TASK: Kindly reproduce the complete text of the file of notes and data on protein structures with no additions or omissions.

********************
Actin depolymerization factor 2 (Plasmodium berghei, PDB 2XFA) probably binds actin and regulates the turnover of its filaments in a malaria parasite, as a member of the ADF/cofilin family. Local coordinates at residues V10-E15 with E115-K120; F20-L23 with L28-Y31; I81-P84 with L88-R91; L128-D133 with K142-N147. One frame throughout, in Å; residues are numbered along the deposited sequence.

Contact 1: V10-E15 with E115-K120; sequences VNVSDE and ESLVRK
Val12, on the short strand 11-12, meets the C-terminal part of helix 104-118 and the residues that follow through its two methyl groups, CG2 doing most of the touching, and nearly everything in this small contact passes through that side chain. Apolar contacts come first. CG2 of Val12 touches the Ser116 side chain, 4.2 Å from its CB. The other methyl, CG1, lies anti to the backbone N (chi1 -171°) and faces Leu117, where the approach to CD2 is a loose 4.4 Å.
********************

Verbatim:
Actin depolymerization factor 2 (Plasmodium berghei, PDB 2XFA) probably binds actin and regulates the turnover of its filaments in a malaria parasite, as a member of the ADF/cofilin family. Local coordinates at residues V10-E15 with E115-K120; F20-L23 with L28-Y31; I81-P84 with L88-R91; L128-D133 with K142-N147. One frame throughout, in Å; residues are numbered along the deposited sequence.

Contact 1: V10-E15 with E115-K120; sequences VNVSDE and ESLVRK
Val12, on the short strand 11-12, meets the C-terminal part of helix 104-118 and the residues that follow through its two methyl groups, CG2 doing most of the touching, and nearly everything in this small contact passes through that side chain. Apolar contacts come first. CG2 of Val12 touches the Ser116 side chain, 4.2 Å from its CB. The other methyl, CG1, lies anti to the backbone N (chi1 -171°) and faces Leu117, where the approach to CD2 is a loose 4.4 Å.